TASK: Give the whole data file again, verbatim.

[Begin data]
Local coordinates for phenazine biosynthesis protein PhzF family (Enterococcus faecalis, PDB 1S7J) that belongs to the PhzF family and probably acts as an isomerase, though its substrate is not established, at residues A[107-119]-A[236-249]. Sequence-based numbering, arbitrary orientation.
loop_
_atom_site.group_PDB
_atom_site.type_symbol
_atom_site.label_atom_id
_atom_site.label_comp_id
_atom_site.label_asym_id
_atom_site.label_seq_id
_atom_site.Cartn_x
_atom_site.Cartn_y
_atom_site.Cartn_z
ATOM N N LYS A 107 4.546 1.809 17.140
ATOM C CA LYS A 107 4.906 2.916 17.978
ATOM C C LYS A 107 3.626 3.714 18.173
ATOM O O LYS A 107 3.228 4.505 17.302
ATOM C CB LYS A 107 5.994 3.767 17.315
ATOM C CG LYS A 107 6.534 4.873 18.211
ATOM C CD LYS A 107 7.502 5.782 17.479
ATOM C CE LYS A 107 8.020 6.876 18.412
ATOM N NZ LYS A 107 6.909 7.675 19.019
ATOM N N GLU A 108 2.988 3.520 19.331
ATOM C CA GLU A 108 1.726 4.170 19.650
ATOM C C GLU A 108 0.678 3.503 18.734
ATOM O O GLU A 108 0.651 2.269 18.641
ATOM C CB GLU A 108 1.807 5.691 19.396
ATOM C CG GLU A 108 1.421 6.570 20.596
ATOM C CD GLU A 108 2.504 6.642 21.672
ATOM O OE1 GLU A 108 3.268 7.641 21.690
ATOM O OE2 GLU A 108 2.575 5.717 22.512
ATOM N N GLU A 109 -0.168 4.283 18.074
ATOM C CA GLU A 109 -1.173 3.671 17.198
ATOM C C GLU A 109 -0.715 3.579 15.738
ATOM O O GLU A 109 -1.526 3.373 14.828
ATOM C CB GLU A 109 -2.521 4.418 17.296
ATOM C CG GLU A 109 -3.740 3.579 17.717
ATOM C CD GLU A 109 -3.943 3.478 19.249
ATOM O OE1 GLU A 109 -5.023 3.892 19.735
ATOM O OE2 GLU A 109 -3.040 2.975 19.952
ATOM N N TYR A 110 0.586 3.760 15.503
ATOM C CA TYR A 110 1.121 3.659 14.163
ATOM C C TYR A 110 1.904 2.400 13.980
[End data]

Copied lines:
Local coordinates for phenazine biosynthesis protein PhzF family (Enterococcus faecalis, PDB 1S7J) that belongs to the PhzF family and probably acts as an isomerase, though its substrate is not established, at residues A[107-119]-A[236-249]. Sequence-based numbering, arbitrary orientation.
loop_
_atom_site.group_PDB
_atom_site.type_symbol
_atom_site.label_atom_id
_atom_site.label_comp_id
_atom_site.label_asym_id
_atom_site.label_seq_id
_atom_site.Cartn_x
_atom_site.Cartn_y
_atom_site.Cartn_z
ATOM N N LYS A 107 4.546 1.809 17.140
ATOM C CA LYS A 107 4.906 2.916 17.978
ATOM C C LYS A 107 3.626 3.714 18.173
ATOM O O LYS A 107 3.228 4.505 17.302
ATOM C CB LYS A 107 5.994 3.767 17.315
ATOM C CG LYS A 107 6.534 4.873 18.211
ATOM C CD LYS A 107 7.502 5.782 17.479
ATOM C CE LYS A 107 8.020 6.876 18.412
ATOM N NZ LYS A 107 6.909 7.675 19.019
ATOM N N GLU A 108 2.988 3.520 19.331
ATOM C CA GLU A 108 1.726 4.170 19.650
ATOM C C GLU A 108 0.678 3.503 18.734
ATOM O O GLU A 108 0.651 2.269 18.641
ATOM C CB GLU A 108 1.807 5.691 19.396
ATOM C CG GLU A 108 1.421 6.570 20.596
ATOM C CD GLU A 108 2.504 6.642 21.672
ATOM O OE1 GLU A 108 3.268 7.641 21.690
ATOM O OE2 GLU A 108 2.575 5.717 22.512
ATOM N N GLU A 109 -0.168 4.283 18.074
ATOM C CA GLU A 109 -1.173 3.671 17.198
ATOM C C GLU A 109 -0.715 3.579 15.738
ATOM O O GLU A 109 -1.526 3.373 14.828
ATOM C CB GLU A 109 -2.521 4.418 17.296
ATOM C CG GLU A 109 -3.740 3.579 17.717
ATOM C CD GLU A 109 -3.943 3.478 19.249
ATOM O OE1 GLU A 109 -5.023 3.892 19.735
ATOM O OE2 GLU A 109 -3.040 2.975 19.952
ATOM N N TYR A 110 0.586 3.760 15.503
ATOM C CA TYR A 110 1.121 3.659 14.163
ATOM C C TYR A 110 1.904 2.400 13.980